Abbildungen der Seite
PDF
EPUB

XIII.

K

EEN fitful gusts are whispering here and there
Among the bushes, half leafless and dry;

The stars look very cold about the sky,
And I have many miles on foot to fare;
Yet feel I little of the cool bleak air,

Or of the dead leaves rustling drearily,

Or of those silver lamps that burn on high, Or of the distance from home's pleasant lair : For I am brimful of the friendliness

That in a little cottage I have found; Of fair-hair'd Milton's eloquent distress,

And all his love for gentle Lycid drown'd; Of lovely Laura in her light green dress,

And faithful Petrarch gloriously crown'd.

XIV.

TO

O one who has been long in city pent,
'Tis very sweet to look into the fair
And open face of heaven,

to breathe a prayer Full in the smile of the blue firmament. Who is more happy, when, with heart's content,

Fatigued he sinks into some pleasant lair

Of wavy grass, and reads a debonair
And gentle tale of love and languishment ?
Returning home at evening, with an ear

Catching the notes of Philomel,
Watching the sailing cloudlet's bright career,

He mourns that day so soon has glided by:
E'en like the passage of an angel's tear

That falls through the clear ether silently.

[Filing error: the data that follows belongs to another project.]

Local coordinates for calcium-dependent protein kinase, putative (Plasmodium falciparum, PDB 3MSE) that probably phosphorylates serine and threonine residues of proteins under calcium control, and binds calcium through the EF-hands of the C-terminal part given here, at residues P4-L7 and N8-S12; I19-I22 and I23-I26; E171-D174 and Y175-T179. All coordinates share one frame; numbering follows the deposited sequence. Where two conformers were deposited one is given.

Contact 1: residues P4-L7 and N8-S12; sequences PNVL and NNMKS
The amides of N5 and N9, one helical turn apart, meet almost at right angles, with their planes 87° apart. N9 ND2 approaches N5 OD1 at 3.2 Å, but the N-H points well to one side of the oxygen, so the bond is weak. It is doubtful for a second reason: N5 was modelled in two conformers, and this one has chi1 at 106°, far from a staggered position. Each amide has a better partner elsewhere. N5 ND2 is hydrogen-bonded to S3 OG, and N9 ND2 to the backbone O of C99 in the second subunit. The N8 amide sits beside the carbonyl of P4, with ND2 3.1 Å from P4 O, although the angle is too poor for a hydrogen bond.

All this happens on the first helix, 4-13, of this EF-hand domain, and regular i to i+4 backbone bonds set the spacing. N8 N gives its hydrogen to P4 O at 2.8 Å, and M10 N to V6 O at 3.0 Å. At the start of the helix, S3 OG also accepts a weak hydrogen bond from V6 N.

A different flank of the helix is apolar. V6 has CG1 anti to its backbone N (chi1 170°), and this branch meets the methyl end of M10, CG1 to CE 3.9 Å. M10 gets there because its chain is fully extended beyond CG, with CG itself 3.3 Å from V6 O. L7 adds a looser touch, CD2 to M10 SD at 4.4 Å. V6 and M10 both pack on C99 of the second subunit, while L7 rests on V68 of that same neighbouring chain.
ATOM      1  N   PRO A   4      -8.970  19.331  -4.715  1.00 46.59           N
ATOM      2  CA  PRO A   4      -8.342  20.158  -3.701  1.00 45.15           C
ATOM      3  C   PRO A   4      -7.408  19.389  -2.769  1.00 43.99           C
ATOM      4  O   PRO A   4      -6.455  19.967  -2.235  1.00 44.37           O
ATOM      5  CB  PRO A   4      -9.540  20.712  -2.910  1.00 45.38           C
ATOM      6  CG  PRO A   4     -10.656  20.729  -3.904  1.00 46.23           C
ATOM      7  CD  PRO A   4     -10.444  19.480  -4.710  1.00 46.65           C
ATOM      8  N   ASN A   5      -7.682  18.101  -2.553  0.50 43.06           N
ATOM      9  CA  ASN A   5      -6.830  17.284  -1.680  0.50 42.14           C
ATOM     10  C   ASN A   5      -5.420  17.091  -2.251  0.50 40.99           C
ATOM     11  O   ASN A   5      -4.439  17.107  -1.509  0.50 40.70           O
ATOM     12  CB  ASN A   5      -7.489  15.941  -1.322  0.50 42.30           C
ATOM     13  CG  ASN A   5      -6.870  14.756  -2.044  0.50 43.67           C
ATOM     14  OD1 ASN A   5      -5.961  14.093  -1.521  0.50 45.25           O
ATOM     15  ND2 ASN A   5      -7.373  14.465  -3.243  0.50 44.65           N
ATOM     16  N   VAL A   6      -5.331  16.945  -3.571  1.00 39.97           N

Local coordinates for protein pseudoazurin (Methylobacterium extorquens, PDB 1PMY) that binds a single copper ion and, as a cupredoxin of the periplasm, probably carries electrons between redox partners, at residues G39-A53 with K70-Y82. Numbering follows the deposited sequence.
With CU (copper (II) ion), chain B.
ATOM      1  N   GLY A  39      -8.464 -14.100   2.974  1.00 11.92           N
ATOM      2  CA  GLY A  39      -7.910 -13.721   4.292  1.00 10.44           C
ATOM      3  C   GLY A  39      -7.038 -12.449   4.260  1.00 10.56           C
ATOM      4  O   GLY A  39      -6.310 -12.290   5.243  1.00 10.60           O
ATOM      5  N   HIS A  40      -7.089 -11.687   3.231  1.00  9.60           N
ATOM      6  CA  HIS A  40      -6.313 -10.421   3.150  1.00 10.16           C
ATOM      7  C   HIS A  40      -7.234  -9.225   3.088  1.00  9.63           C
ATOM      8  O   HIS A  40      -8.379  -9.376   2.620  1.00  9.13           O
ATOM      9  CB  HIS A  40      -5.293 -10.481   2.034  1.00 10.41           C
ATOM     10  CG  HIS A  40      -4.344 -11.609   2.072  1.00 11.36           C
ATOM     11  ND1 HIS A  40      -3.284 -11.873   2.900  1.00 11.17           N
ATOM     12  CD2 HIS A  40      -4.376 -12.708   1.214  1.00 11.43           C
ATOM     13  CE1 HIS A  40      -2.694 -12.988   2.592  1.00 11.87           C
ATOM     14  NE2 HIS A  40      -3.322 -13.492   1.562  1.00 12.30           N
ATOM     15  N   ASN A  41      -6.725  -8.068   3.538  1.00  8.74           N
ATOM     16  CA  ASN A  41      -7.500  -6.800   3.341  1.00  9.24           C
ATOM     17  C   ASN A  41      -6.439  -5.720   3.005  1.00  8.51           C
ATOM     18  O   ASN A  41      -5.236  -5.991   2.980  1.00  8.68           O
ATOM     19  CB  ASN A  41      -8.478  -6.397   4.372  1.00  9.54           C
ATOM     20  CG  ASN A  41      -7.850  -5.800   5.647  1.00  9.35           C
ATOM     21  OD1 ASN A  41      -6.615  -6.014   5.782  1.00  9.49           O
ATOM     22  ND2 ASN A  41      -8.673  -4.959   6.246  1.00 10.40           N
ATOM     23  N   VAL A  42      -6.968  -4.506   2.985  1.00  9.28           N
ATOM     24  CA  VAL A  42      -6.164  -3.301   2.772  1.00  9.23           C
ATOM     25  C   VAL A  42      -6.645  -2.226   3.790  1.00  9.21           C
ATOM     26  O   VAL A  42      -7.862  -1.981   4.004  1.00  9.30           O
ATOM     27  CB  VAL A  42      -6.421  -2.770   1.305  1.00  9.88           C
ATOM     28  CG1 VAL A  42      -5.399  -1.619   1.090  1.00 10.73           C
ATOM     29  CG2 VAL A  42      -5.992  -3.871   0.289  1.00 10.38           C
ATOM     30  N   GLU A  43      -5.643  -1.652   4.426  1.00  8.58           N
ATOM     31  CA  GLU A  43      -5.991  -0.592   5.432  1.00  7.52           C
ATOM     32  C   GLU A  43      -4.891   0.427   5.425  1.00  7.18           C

an eye

XV.

ON THE GRASSHOPPER AND CRICKET.

T"

THE poetry of earth is never dead:

When all the birds are faint with the hot sun,

And hide in cooling trees, a voice will run From hedge to hedge about the new-mown mead: That is the grasshopper's he takes the lead

In summer luxury, — he has never done

With his delights, for when tired out with fun, He rests at ease beneath some pleasant weed. The poetry of earth is ceasing never:

On a lone winter evening, when the frost Has wrought a silence, from the stove there shrills The Cricket's song, in warmth increasing ever,

And seems to one in drowsiness half lost, The Grasshopper's among some grassy hills.

XVI.

TO KOSCIUSKO.

G

OOD Kosciusko! thy great name alone
Is a full harvest whence to reap high feeling;

It comes upon us like the glorious pealing
Of the wide spheres an everlasting tone.
And now it tells me, that in worlds unknown,

The names of heroes, burst from clouds concealing,

Are changed to harmonies, for ever stealing Through cloudless blue, and round each silver

throne. It tells me too, that on a happy day,

When some good spirit walks upon the earth,
Thy name with Alfred's, and the great of yore,

Gently commingling, gives tremendous birth
To a loud hymn, that sounds far, far away
To where the great God lives for evermore.

XVII.

HI

APPY is England ! I could be content
To see no other verdure than its own ;

To feel no other breezes than are blown Through its tall woods with high romances blent; Yet do I sometimes feel a languishment

For skies Italian, and an inward groan

To sit úpon an Alp as on a throne, And half forget what world or worldling meant. Happy is England, sweet her artless daughters;

Enough their simple loveliness for me, Enough their whitest arms in silence clinging:

Yet do I often warmly burn to see Beauties of deeper glance, and hear their singing, And float with them about the summer waters.

« ZurückWeiter »